The Critical Eye by Phil Tarley
MARGO DAVIS | Antigua: Photographs 1967-73
Classic Photographs Los Angeles is one of those sweet photography shows where a collector can have a highly intimate conversation with a gallerist about a vintage Gary Winogrand print, a contemporary still life by Joel Peter Witkin or one of Roger Ballen’s amazing photographs. There are Weegees and Diane Arbus prints and many of my favorite classic photographers have work in the show and it’s a great place to discover new master works, as well. Hanging over the Nazraeli Press booth, was a giant black and white print of a Caribbean beach scene, the cover of Nazraeli’s book, Antigua, by photographer Margo Davis, who was signing copies on the opening night of the fair.
The island of Antigua, is situated exactly at the elbow of the Caribbean island arc and is a microcosm of Caribbean history. The economy of all the Caribbean islands was determined by the transatlantic slave trade from the 15th to 19th centuries. From Cuba to Trinidad, rural island villages were homes to the stalwart African slaves who worked the sugar cane and cotton fields. When Margo Davis visited Antigua for the first time in July of 1967, she was struck by the faces of these villagers, and it is here that her passion for portraiture began.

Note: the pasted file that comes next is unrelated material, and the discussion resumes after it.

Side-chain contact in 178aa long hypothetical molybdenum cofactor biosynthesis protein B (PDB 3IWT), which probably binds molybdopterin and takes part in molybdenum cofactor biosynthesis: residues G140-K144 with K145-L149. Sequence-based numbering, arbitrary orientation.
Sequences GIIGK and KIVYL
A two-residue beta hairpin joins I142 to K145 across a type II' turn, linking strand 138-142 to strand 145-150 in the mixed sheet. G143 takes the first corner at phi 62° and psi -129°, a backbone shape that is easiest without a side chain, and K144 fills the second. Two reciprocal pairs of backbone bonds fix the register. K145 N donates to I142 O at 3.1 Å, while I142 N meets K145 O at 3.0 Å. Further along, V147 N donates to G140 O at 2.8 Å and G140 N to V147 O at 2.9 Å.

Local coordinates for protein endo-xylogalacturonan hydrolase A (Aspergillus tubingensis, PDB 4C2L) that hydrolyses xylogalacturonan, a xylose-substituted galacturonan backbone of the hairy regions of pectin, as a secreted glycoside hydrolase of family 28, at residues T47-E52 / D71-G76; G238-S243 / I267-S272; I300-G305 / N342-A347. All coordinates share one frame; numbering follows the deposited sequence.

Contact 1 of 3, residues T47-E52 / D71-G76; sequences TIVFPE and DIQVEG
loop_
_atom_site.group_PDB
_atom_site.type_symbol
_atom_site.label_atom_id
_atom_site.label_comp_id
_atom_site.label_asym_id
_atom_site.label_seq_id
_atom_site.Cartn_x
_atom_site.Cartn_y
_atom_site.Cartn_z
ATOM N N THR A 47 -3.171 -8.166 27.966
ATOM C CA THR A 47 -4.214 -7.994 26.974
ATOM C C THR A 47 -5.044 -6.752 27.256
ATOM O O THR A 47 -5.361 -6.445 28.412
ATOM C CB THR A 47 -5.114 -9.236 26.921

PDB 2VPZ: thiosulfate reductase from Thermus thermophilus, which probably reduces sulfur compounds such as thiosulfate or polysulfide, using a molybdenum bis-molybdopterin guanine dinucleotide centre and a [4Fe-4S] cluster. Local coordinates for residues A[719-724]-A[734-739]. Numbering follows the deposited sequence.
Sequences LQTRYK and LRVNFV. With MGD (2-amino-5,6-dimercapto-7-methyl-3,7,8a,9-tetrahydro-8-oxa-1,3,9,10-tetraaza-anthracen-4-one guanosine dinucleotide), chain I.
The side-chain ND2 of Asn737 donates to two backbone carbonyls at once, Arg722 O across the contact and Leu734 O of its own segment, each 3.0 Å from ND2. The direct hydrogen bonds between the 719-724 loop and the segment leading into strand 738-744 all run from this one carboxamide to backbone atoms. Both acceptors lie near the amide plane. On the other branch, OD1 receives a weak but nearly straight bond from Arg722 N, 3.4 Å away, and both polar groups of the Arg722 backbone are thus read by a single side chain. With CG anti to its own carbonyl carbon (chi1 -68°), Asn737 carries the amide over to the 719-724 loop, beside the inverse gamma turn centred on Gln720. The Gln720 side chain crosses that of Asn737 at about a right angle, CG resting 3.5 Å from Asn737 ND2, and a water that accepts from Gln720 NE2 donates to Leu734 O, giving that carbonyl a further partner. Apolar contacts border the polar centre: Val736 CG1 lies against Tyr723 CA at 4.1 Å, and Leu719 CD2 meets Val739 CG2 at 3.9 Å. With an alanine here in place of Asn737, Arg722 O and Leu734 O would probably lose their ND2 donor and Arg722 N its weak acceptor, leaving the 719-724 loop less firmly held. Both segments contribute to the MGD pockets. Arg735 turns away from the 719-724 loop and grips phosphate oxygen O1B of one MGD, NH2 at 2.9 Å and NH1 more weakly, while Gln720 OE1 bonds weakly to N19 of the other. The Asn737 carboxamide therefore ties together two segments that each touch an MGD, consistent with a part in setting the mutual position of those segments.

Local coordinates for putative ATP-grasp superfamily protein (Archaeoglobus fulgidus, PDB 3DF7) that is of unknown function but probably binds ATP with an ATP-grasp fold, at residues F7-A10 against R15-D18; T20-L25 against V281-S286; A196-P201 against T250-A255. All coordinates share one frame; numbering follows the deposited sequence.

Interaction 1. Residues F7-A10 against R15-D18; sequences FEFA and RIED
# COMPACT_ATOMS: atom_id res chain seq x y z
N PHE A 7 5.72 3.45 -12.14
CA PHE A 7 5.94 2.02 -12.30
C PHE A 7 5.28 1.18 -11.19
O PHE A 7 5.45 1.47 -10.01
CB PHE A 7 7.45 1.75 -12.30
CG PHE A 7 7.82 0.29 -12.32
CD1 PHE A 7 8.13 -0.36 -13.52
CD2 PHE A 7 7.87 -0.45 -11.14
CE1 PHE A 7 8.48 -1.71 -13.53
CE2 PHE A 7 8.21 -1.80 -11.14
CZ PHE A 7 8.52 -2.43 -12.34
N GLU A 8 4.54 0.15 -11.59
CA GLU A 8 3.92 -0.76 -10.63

Antigua: Photographs 1967–1973 is an ambitious work, beautifully printed in duotone on matt art paper in an edition of 1000 copies. It has 72 pages and 46 duotone plates and my signed copy has a wonderful place in my portraiture collection.
Margo Davis’s work is in many private collections and the permanent collections of the Brooklyn Museum, New York, the Bibliothèque Nationale de France, and the Cantor Center for the Visual Arts at Stanford University and the Sack Photographic Trust destined for San Francisco Museum of Modern Art.
This is a handsome book with stunning, iconic portraits of Antigua’s inhabitants lovingly shot over the many long years the photographer visited the island. When the Antiguan photographs were made, very little had changed from earlier colonial times. While the beach and seascapes are serenely rendered, it is Davis’ luminous portraiture, reverently rendered, that make this book so captivating. I could look at these portraits forever.
For more info, please visit: http://www.margodavisphoto.com